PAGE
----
The riches-to-rags story of Kingfisher’s Mallaya came to its logical end. Its last rites being performed now. (See wilful defaulter). The saga will be remembered as one of a kind where every foreign investor had become so reluctant that it saw a Mallaya in every Indian promoter. Indian aviation suffered.  
Air India CMD Ashwani Lohani
For state-owned Air India, a change at the helm happened with the appointment of non-IAS officer Ashwani Lohani as CMD who has the unenviable job of turning around the loss-making carrier. A 1980-batch Indian Railway Mechanical Engineering Services officer, Lohani holds four degrees — mechanical, electrical, metallurgical and electronics — for which his name figures in the Limca Book of Records. Despite all his credentials, he is not qualified to certify an aircraft or its component as airworthy as an engineer.  (See Air India Maintenance) . 

PM’s visit to U.K. recently resulted in the introduction of a direct flight between Ahmedabad and London. Air India has also recently started direct services to West Coast in the US with a flight to San Francisco from Delhi and Bangaluru. (See Silicon valley cities)

In Aviation, India  is a major force to reckon with : IATA


The issue of high airfares and alleged predatory pricing ways in the guise of dynamic pricing also came into the limelight, when some MPs sought regulations in this regard. The issue was finally put to rest by Sharma, when he recently informed the Parliament that there was no proposal before the government to regulate airfares. (See No proposal).

In a move that would make the fliers unhappy, the government in the draft policy has mooted 2% levy to fund regional connectivity plans. This is despite the fact that various tax sops and over 50 per cent FDI for the Indian carriers have been suggested in the draft policy. (See FDI Norms)

Many aviation analysts believe that this is not a nice way to mobilise funds. The policy completely overlooks ‘income from other sources’ which has huge potential. The policy makers could have made air fares actually cheaper by at least 2%. (See 2% cheaper)

In case of other policy matters, flip-flops went unabated all through the year. Surprisingly, the Aviation Ministry scrapped the proposal to privatise 4 airports at Kolkata, Chennai, Jaipur and Ahmedabad, despite floating invitation for bids. The U-turn came after the deadline for bids was extended multiple times !!

Further, the government decided not to sell stakes in Airports Authority of India (AAI) and Pawan Hans Ltd for the time being.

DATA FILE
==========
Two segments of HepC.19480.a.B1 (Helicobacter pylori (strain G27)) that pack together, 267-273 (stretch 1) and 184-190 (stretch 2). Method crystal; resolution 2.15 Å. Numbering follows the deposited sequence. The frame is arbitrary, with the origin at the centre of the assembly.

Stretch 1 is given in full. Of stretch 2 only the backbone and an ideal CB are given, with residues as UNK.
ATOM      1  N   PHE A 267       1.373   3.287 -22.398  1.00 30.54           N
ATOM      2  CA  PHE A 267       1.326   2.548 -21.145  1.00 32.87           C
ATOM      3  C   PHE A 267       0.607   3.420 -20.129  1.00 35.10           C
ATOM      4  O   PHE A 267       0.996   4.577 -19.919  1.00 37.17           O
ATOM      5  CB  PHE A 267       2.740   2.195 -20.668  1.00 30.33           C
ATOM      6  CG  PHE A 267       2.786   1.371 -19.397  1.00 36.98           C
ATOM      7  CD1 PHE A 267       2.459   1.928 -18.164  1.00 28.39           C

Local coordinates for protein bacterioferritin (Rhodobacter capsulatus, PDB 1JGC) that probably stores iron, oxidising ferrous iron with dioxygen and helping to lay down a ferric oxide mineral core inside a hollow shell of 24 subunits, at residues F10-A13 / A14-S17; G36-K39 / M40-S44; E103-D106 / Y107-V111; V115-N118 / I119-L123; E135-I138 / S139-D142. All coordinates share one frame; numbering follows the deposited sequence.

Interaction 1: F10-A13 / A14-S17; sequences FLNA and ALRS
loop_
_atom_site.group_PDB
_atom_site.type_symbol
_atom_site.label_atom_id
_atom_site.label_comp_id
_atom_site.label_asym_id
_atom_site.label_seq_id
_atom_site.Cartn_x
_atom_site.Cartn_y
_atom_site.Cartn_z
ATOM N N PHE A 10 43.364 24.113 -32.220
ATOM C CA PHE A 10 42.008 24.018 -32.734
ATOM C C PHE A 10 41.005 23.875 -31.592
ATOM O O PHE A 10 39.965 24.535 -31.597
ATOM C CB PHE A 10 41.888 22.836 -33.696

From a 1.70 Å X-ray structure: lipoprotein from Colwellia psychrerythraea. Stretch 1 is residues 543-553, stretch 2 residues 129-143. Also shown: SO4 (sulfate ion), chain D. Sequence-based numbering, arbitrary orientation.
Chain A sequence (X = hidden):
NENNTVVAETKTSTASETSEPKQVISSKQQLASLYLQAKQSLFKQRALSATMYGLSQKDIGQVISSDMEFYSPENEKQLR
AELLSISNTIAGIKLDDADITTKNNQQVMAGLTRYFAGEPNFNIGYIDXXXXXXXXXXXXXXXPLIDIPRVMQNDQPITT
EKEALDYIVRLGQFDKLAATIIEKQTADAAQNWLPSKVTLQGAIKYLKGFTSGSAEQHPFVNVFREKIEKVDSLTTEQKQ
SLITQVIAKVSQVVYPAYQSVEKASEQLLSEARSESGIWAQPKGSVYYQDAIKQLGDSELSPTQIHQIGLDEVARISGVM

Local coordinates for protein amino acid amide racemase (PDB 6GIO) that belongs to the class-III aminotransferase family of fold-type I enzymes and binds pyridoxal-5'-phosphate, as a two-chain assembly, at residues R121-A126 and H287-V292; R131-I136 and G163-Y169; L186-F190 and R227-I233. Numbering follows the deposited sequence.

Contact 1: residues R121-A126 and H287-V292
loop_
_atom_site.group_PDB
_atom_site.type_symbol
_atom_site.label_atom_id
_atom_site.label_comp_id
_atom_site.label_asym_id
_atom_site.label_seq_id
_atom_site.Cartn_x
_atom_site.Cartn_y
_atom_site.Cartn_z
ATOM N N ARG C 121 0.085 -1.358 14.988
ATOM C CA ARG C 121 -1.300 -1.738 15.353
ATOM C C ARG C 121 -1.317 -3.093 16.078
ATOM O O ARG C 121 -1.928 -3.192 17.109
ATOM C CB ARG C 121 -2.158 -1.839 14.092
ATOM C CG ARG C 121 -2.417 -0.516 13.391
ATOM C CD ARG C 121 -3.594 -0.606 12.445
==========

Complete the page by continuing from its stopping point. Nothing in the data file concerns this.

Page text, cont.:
On whose money does Air India run ? Whether its the passengers’ money who fly in its aircraft or whether its the money of those people who do not use its aircraft?

Air India is presently surviving on a Rs 30,000-crore bailout package. It is the tax-payers’ money. All included – from the HNIs to the slum dwellers. And, in Air India there are no apparent signs of recovery. It still needs more funds. “Will there ever be an end to it?” the common man asks. 

Despite this the Air India CMD says, “I am not in favour of privatisation. I believe in turning around an organisation and not privatising it. In my stint at ITDC, I was branded as anti-disinvestment.”  He says that he has no manpower, while 1000s of job-seekers stay lined up outside his office throughout the year and 100s of staff keep protesting inside his company.  This is one irony which every common man of the country has to bear.(See Air India Maintenance) .
Air India Pilots wear black bands in protest
The most surprising was the government’s announcement of signing of a pact between AAI and Singapore Economic Council for management and operations of Ahmedabad and Jaipur airports by Changi Airport. The decision, taken during Prime Minister Narendra Modi’s visit to Singapore in November. It duly evoked a strong resistance from the opposition, notably the Congress and CPI-M.

In the meantime, Durgapur became the country’s first private operational green field airport. (See Durgapur). 

The general business aviation in India could not rise as expected. Its prospects remained bleak due to inadequate infrastructure available and the Government’s inaction. (See bleak prospects). Air One is looking for investors. Though, the Baron group has come up with an on line charter booking portal, its prospects don’t appear promising considering the huge investments it has made into the venture. (See another portal). The air-charter prices which it offers are very much higher than is otherwise available. Baron clearly is spreading the message that it caters to HNI segment only, while the PM Modi dreams of aviation reaching to the masses. 

Aviation should reach masses


At the receiving end are the career prospects of 100s of students who pass out from various so-called aeronautical Institutes every six months. They end up as job seekers since there are very few job opportunities available. There is apparently no working mechanism or co-ordination between the Industry and the colleges.  Air India is trying to set up a University to nullify just this shortcoming. (See University). Till that time, the 1000s have no option but to wait and see another page of year folding up in the calendar!

The avid reader can go through the blog archives for full details.